IP104 Renew Your Poetic license IN HOUSE Only
Mondays, October 19th to November 23rd
$80 for 6 weeks
Instructor: Christopher Levenson
Maximum of 10 registrants In House.
Minimum of 8 for the class to run.
The language of poetry. Starting with Wordsworth's rejection of a special language for poetry (poetic diction) and choosing instead 'a selection of the real language of men', we will look at Whitman's prophetic, biblical voice which resurfaces in the 20th century in Carl Sandburg and Allen Ginsburg's “Howl”. We will look at Clough’s Amours de Voyage for the first instance of a casual, colloquial tone and finally at Gerard Manley Hopkins' re-invigoration of English through the use of Anglo-Saxon and Welsh idiom and rhythms.
Getting away from traditional forms such as the sonnet and blank verse, we will examine 'free verse’ as in Eliot; the use of para-rhyme by Wilfred Owen; the rejection of British English and the whole British literary tradition by William Carlos Williams; and the substitution of composition by phrase rather than by metre.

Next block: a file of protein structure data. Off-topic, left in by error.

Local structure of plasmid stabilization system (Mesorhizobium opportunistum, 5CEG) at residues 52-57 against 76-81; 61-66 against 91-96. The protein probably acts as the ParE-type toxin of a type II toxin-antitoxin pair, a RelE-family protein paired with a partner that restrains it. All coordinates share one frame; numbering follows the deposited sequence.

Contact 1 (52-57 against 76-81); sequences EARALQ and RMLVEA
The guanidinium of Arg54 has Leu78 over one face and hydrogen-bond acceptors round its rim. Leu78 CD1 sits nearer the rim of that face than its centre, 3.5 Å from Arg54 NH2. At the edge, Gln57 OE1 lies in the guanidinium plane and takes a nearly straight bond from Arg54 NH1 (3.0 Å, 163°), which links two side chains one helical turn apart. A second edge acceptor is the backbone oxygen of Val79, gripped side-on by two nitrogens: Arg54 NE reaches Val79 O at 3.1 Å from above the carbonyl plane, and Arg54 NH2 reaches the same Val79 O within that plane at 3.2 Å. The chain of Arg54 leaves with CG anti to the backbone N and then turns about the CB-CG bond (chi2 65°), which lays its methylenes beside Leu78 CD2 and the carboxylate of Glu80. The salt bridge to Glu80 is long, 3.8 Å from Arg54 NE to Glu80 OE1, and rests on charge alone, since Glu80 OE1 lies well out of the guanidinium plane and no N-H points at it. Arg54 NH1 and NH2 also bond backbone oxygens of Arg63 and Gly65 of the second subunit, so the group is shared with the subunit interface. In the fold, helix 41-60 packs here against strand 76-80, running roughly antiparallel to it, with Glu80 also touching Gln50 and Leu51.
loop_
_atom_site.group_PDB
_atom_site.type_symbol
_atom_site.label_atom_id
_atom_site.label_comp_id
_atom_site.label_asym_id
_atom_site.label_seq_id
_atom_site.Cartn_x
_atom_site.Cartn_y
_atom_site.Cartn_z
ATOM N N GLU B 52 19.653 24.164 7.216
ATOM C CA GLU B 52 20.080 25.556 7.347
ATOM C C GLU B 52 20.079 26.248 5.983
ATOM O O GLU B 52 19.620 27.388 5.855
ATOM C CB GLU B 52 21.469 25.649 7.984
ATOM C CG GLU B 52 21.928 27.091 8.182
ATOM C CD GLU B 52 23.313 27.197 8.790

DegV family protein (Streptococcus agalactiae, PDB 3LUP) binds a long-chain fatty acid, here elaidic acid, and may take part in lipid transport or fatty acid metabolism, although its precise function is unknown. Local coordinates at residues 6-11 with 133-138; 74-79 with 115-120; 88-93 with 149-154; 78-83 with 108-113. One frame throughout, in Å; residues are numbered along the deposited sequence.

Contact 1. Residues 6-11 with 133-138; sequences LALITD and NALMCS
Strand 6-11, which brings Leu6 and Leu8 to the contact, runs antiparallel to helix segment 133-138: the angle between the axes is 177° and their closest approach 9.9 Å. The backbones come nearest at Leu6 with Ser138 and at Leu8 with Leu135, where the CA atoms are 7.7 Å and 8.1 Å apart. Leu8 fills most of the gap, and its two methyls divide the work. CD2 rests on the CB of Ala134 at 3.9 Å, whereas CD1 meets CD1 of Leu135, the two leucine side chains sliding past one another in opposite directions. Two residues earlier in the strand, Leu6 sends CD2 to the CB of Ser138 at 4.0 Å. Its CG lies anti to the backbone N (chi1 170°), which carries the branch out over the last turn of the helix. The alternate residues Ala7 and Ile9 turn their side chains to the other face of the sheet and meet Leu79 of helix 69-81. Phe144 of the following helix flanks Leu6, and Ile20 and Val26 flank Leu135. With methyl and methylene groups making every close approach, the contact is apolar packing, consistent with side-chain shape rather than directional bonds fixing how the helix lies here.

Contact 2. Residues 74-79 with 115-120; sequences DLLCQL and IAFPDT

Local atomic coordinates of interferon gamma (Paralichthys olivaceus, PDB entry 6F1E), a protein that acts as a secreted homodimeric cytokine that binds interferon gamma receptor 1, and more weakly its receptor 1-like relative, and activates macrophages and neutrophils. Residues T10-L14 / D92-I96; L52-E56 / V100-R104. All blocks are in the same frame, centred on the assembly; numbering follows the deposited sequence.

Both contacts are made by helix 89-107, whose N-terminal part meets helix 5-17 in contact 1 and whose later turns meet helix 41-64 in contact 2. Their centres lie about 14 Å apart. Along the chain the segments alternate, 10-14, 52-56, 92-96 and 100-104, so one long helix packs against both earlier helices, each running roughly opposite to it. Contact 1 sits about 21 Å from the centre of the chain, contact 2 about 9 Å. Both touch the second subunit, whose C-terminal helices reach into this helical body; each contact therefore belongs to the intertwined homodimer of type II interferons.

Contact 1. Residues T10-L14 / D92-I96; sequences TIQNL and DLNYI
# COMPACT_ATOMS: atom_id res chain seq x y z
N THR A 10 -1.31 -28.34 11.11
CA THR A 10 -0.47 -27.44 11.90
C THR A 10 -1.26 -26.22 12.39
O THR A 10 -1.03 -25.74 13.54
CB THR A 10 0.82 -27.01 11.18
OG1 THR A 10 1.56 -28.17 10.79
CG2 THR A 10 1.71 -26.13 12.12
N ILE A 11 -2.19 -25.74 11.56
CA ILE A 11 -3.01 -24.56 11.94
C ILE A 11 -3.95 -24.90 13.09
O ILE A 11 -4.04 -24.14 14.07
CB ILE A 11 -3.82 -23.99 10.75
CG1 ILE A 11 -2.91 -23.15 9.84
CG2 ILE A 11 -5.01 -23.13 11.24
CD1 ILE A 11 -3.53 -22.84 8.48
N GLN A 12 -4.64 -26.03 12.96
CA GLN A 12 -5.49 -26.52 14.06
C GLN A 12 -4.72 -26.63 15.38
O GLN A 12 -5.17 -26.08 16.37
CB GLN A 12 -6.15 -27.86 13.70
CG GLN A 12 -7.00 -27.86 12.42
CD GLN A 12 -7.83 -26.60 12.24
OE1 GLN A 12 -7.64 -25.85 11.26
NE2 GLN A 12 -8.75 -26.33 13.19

A closer look at cadence and verse movement, with examples from Hopkins, Yeats, Tomlinson, Jeffers, Larkin and Vikram Seth and syllabic verse, as in Dylan Thomas and Auden.
The poetic imagination: the unexpected angle of vision as in Emily Dickinson, MacNeice, and Pat Lowther.
The tone of poetry: from the confessional mode of Sylvia Plath and Anne Sexton and Lowell’s Life Studies at Auden’s Musée de Beaux Arts and The Shield of Achilles.
What is the public role of the poet today vis-à-vis politics, religion etc. How can poets deal with e.g. urbanization and colonization (Dennis Lee) nature and climate change?
About the instructor
Christopher Levenson is originally from London, England, settled in Ottawa in 1968, where he taught English and Creative Writing, and was first editor of Arc magazine. He has published eleven books of poetry. His most recent, Night Vision (Quattro Books, 2014), which involves mainly socio-political and ecological concerns, was short listed for the Governor General's Award for poetry. He has travelled widely, living in Germany and the Netherlands. Now at home in Vancouver, he is an enthusiastic promoter of South Asian writing in English.
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